Nate Corddry, Jennifer Mudge and Keith Powell star in ‘The Affair’ writer Alena Smith’s new comedy at the Geffen Playhouse, which focuses on Los Angeles strivers struggling to put down roots.
The world may be coming to an end in playwright Alena Smith’s Icebergs, but you wouldn’t know it from the sunny home at the center of this brisk comedy, making its world premiere at the Geffen Playhouse. Smith, a writer for HBO’s late great The Newsroom and a writer-producer on Showtime’s The Affair, has assembled a knowing look at Los Angeles’ filmmaker culture — the hopefuls continually drawn to it and the agents who shovel them around.
The thirtysomethings who populate this piece — a fast 95 minutes in two acts with no intermission — came of age in the ’90s, an era when the thinking was that anything might be possible. But as they descend more deeply into adulthood they see that nothing is guaranteed, income stability may not ever be possible and oh, by the way — climate change is about to fry us all to death.
Nate Corddry (Mom) stars as Calder, a conflicted filmmaker inching up the ecosystem, yearning for both indie cred and a blockbuster franchise to call his own. When college pal Reed (Keith Powell) — now a Midwest science professor — flies in for an overdue visit, this provides the setting to explain L.A.’s absurdities.
Calder also has some very specific dreams for himself and his actress-wife Abigail, ably portrayed by Jennifer Mudge, who stepped in on a day’s notice, replacing Thora Birch when she left the production just as previews were beginning. In thrashing out whether women really can have it all, Abigail’s anxieties about motherhood and career keep morphing, which seems to have driven her just shy of the edge, a balancing act Mudge pulls off quite well.
But Powell (so endearing as Harvard geek Toofer on 30 Rock) has the show’s most telling moment as he explains why Reed isn’t sure he should have had kids at all.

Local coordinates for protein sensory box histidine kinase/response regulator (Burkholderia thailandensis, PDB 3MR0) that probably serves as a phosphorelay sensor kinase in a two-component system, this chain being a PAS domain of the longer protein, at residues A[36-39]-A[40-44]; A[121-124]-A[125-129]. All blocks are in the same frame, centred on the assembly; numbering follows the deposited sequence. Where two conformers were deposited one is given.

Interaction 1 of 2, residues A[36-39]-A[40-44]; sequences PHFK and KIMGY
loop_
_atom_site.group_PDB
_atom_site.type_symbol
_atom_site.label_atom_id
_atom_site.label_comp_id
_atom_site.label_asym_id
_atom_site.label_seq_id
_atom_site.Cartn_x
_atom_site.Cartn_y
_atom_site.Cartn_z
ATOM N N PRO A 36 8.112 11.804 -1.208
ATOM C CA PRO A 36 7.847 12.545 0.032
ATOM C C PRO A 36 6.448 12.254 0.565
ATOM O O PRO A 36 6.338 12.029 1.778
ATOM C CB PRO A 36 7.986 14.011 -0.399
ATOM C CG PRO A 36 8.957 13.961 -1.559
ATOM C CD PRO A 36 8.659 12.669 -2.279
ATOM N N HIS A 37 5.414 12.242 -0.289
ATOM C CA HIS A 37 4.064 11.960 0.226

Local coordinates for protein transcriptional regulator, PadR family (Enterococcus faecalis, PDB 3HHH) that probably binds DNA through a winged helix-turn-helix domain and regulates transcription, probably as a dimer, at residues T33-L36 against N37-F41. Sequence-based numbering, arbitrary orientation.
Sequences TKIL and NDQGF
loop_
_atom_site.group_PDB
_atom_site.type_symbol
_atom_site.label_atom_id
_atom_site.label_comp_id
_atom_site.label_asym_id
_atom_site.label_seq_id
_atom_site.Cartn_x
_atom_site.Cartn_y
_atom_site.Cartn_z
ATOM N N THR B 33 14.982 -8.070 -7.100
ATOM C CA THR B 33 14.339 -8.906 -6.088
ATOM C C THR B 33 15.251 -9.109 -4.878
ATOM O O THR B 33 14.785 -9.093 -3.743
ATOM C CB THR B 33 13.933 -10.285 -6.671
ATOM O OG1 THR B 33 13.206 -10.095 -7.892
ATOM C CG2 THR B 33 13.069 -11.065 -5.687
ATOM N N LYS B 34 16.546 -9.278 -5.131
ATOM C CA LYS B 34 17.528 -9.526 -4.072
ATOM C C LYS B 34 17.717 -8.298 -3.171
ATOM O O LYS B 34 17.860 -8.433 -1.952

Abigail’s tart pal Molly (Rebecca Henderson) also has baby fever and a new lover courtesy of Airbnb, which may be the new Tinder. The laughs are plentiful (“New York will try to crush you with negativity. L.A. will kill you with enthusiasm”) and they are most often delivered by Calder’s needy agent Nicky (Lucas Near-Verbrugghe), whose too-tight suit and L.A. affect are dead-on.
But it’s Corddry, an earnest actor on countless TV shows, in film and on stage, who is Icebergs’ perfect anchor — a calm, hardworking husband full of endless optimism. When he advises, “Don’t go on the internet anymore,” you know he means well.
Director Randall Arney, who is also the Geffen’s artistic director, conveys the humor and panic that has engulfed these characters as they navigate L.A.’s hip Silver Lake neighborhood. The play, which takes place in early November, was not updated after last week’s presidential election. Dialogue such as “Everything is so terrible,” and “We’re not in some dystopian hellscape here,” plus a vivid take on racism, sexism and white supremacism, seemed to resonate with the opening-night crowd, perhaps in ways not originally foreseen by the playwright.
Scenic designer Anthony T. Fanning and lighting designer Daniel Ionazzi have created an airy suburban retreat for these players, complete with a vaulted ceiling that looks to be pointing toward limitless opportunity. But in Icebergs, the land beneath us all is ever-shifting, and doom may come knocking.
Venue: The Geffen Playhouse, Los Angeles
Cast: Jennifer Mudge, Nate Corddry, Rebecca Henderson, Lucas Near-Verbrugghe, Keith Powell
Director: Randall Arney
Playwright: Alena Smith
Set designer: Anthony T. Fanning
Costume designer: David Kay Mickelsen
Lighting designer: Daniel Ionazzi
Music & sound designer: Richard Woodbury
Dramaturg: Rachel Wiegardt-Egel
Executive producers: Laurie & Bill Benenson, Martha Henderson, Pamela Robinson Hollander & Robert Hollander, Loretta Everett Kaufman & Victor Kaufman, Jason & Yvonne Lee, B. Scott Minerd, Linda Bernstein Rubin & Tony Rubin, Kimberly Steward & Josh Godfrey, Miranda & Brett Tollman
Presented by: Geffen Playhouse